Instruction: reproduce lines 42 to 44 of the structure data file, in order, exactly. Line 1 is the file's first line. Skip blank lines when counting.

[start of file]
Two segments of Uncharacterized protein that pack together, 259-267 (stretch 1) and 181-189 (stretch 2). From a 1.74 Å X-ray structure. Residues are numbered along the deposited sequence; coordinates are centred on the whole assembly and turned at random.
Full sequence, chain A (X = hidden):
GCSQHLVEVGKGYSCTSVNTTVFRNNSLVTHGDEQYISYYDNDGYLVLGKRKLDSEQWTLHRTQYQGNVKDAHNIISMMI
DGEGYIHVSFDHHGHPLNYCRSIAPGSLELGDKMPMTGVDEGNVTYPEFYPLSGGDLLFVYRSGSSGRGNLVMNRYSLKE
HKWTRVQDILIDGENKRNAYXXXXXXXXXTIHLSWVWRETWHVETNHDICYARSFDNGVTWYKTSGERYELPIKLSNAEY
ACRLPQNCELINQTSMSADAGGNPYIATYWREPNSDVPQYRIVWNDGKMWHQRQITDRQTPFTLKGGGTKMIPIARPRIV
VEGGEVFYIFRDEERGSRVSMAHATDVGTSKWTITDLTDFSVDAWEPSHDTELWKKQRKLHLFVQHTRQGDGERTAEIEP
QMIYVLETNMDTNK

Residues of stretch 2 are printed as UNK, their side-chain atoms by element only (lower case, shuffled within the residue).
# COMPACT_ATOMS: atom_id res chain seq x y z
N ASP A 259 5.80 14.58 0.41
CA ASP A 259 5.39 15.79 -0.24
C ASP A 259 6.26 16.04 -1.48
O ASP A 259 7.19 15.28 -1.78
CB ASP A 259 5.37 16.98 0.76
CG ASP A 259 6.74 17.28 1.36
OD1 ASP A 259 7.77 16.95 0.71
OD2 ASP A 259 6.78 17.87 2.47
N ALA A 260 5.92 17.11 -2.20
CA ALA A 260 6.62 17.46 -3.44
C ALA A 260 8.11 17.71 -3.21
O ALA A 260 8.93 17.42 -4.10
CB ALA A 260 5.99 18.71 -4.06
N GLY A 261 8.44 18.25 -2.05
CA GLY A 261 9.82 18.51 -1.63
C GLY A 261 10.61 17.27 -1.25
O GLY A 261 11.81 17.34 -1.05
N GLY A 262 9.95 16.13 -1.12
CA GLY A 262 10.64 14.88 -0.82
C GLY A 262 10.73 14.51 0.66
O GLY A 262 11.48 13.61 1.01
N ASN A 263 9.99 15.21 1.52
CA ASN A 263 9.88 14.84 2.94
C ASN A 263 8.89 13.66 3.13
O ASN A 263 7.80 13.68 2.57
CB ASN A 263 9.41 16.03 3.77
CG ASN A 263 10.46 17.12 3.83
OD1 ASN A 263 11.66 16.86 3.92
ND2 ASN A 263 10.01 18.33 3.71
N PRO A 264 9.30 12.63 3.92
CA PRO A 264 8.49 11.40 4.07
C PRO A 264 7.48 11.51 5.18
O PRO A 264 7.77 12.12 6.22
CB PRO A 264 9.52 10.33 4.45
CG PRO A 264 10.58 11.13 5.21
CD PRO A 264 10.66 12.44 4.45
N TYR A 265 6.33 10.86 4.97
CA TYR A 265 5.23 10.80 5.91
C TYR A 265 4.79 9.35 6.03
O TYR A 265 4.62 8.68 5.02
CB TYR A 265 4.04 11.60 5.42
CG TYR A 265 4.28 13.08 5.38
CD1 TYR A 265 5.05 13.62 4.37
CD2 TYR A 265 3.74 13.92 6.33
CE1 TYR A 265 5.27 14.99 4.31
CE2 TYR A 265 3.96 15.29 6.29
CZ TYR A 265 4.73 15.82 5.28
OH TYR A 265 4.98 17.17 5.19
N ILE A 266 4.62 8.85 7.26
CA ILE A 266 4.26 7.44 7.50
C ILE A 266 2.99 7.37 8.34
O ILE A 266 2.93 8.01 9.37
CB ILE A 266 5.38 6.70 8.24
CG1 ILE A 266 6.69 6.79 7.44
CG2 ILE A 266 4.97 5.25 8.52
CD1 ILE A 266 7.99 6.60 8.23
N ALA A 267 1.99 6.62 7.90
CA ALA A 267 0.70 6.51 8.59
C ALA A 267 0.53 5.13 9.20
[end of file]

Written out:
C PRO A 264 7.48 11.51 5.18
O PRO A 264 7.77 12.12 6.22
CB PRO A 264 9.52 10.33 4.45